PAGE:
Hidden Remote: You mentioned that you gave back. I am curious on if you can expand on that statement. What did you do to give back?

Fishman: It sounds cliché, but I believe my job is to make a difference for others. I’ve worked with groups to feed the homeless, volunteered at hospitals and working with poor and underprivileged kids, mostly from the inner cities to create access to sports. I have been a tutor for struggling kids, worked at multiple high schools, and coached every level of baseball from local T-ball through college and spent over six years as a high school baseball coach as well. I served as a safety diver volunteering to help keep people safe while diving and trying to be a supportive help to up and coming actors.

Hidden Remote:  If you would write a biographic novel, who would it be about and what would you title your own autobiographic tale?

Fishman: An amazing writer who worked on Roseanne in the mid-nineties once told me my autobiography should be called “D.J. runs out.” I ran everywhere at work, so every script said: “D.J. runs in / D.J. runs out.” Obviously, he is a great writer with quick wit. I think it would be called “Finding the Light” that is an acting term that saves production time and money and I like being professional and supportive. Everyone has trial and tribulation, I try hard to find the light. At my best, I hope to be someone else’s light.

Next: #WomanCrushWednesday: ‘Roseanne’ Conner

Hidden Remote: You are one of the humblest people I’ve ever met, how do you do it? Do you think it will be a lot harder now when Roseanne returns, and your name will be in the spotlight once again?

Fishman: THANK YOU! My humility started with my parents. It was shaped by our crew, who never let me be a “star.” Truthfully, I expect fame, I expect success. I work hard every day, but I don’t see myself as special. I see it as I have a more public job when I act and know what it is like to do manual labor. With Roseanne coming back I will be thrust back into a more public existence. I have struggled enough I don’t think I can forget. My real fear is I have seen fame change others from sports, music, and entertainment. My hope is my kids are old enough now I can keep it from altering them.

Hidden Remote:  Final question. How can I convert you to being a Giants fan?

Fishman: I do not hate your Giants, my friend. Rather I love my Dodgers, Pirates, and Angels. I respect many of the Giants. Posey is one of my favorites! I actually loved the time I shared with Barry Bonds and I love San Francisco. I just root for the Giants to lose 162 every year. Unless they are playing someone else closer to the Dodgers. We still need to get you a real Kershaw jersey. That will be part of my gift to you if I make it back toward the top. In the meantime, we can keep heckling each other via Twitter.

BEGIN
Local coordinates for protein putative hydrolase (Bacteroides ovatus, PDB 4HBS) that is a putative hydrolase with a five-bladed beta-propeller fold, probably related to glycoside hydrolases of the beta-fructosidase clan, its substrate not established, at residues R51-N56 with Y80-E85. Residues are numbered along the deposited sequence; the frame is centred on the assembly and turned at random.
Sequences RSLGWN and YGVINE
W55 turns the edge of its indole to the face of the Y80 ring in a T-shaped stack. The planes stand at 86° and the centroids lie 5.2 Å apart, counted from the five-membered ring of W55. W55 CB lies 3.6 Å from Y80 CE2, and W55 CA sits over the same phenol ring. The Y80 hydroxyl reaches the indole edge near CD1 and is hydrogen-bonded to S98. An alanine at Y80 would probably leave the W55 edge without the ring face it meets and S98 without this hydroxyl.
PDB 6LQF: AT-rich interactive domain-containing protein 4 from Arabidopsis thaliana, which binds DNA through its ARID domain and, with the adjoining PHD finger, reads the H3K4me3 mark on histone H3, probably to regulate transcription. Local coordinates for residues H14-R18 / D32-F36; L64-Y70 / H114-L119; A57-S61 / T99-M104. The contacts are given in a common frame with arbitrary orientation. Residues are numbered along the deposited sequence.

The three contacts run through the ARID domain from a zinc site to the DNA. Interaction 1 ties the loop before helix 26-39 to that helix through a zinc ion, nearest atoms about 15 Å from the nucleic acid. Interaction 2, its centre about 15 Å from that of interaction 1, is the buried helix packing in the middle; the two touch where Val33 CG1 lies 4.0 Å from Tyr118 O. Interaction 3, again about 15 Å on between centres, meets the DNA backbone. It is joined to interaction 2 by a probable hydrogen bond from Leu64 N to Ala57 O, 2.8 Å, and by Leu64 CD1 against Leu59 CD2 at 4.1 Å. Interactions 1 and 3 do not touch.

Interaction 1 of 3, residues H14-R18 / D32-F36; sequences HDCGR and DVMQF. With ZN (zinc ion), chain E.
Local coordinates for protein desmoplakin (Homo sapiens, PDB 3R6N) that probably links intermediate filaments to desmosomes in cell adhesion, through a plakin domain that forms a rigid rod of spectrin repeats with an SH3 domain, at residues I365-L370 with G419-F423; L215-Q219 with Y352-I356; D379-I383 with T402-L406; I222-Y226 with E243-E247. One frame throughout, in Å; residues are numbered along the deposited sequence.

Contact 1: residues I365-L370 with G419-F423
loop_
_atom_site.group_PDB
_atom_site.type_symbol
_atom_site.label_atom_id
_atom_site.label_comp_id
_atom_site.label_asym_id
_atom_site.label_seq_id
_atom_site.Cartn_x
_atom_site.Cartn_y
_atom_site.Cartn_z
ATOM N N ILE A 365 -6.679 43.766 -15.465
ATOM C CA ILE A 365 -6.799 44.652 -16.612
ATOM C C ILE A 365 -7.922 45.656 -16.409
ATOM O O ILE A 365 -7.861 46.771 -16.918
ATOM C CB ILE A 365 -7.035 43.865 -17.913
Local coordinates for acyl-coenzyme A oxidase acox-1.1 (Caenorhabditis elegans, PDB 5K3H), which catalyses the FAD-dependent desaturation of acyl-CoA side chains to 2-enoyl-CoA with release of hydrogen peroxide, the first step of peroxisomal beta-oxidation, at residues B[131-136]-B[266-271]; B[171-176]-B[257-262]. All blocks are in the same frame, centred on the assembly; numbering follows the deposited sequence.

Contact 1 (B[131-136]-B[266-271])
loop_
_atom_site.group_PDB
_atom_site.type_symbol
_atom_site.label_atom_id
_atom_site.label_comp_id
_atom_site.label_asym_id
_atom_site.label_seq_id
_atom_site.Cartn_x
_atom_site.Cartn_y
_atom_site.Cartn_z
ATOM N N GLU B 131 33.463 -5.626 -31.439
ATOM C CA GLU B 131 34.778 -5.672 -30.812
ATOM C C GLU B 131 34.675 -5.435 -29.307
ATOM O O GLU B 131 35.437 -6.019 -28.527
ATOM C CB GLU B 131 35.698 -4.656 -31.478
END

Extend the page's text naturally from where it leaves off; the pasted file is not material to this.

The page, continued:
Roseanne is tentatively scheduled for early 2018. As for the reboot, at this time there no information yet about what the content or design of the show. However, the entire original cast will be returning.

On Twitter, you can find Michael Fishman @ReelFishman, and you can also locate him on Facebook as Michael Fishman and to look further into his career, I present to you, his IMDB page.


  • Michael has been a spokesman and volunteer for numerous charities including Make-A-Wish, American Red Cross, Special Olympics, MADD, RADD, D.A.R.E International, The Humane Society, and World Wildlife Fund.
  • Primary builder and a designer in the Art Department on Sport Science (2007) Emmy Award nominations for “Outstanding Production Design / Art “
  • Fishman played independent baseball with Mexican and Japanese teams.
  • Regularly visits sick kids at UCLA Children’s Hospital as a Rx Laughter Foundation
  • Graduated and regularly performs at Improv at iO West (Improv Olympics). Writes and performs at Second City.
  • In association with Audrey Hepburn Children’s Fund, Fishman was an International Ambassador for UNICEF giving a United Nations presentation.
  • Habitat for Humanity volunteer regularly builds or fixes homes for the underprivileged.